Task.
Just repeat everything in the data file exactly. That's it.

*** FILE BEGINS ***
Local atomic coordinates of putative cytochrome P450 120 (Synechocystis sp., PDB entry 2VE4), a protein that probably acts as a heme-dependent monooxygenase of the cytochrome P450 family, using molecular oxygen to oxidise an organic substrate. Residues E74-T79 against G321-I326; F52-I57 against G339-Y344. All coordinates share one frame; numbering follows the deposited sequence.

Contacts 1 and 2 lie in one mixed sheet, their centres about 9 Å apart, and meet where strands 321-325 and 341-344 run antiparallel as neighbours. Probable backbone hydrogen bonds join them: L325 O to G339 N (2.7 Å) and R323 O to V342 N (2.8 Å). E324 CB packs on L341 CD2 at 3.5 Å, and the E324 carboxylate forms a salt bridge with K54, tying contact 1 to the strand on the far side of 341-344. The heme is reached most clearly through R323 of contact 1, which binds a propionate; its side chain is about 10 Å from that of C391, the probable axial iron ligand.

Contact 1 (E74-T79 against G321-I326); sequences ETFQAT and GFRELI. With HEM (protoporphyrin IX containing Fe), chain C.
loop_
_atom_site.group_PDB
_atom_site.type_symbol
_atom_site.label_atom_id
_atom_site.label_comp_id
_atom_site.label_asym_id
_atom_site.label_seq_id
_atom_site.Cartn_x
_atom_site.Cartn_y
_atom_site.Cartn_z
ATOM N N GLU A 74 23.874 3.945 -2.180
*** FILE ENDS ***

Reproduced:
Local atomic coordinates of putative cytochrome P450 120 (Synechocystis sp., PDB entry 2VE4), a protein that probably acts as a heme-dependent monooxygenase of the cytochrome P450 family, using molecular oxygen to oxidise an organic substrate. Residues E74-T79 against G321-I326; F52-I57 against G339-Y344. All coordinates share one frame; numbering follows the deposited sequence.

Contacts 1 and 2 lie in one mixed sheet, their centres about 9 Å apart, and meet where strands 321-325 and 341-344 run antiparallel as neighbours. Probable backbone hydrogen bonds join them: L325 O to G339 N (2.7 Å) and R323 O to V342 N (2.8 Å). E324 CB packs on L341 CD2 at 3.5 Å, and the E324 carboxylate forms a salt bridge with K54, tying contact 1 to the strand on the far side of 341-344. The heme is reached most clearly through R323 of contact 1, which binds a propionate; its side chain is about 10 Å from that of C391, the probable axial iron ligand.

Contact 1 (E74-T79 against G321-I326); sequences ETFQAT and GFRELI. With HEM (protoporphyrin IX containing Fe), chain C.
loop_
_atom_site.group_PDB
_atom_site.type_symbol
_atom_site.label_atom_id
_atom_site.label_comp_id
_atom_site.label_asym_id
_atom_site.label_seq_id
_atom_site.Cartn_x
_atom_site.Cartn_y
_atom_site.Cartn_z
ATOM N N GLU A 74 23.874 3.945 -2.180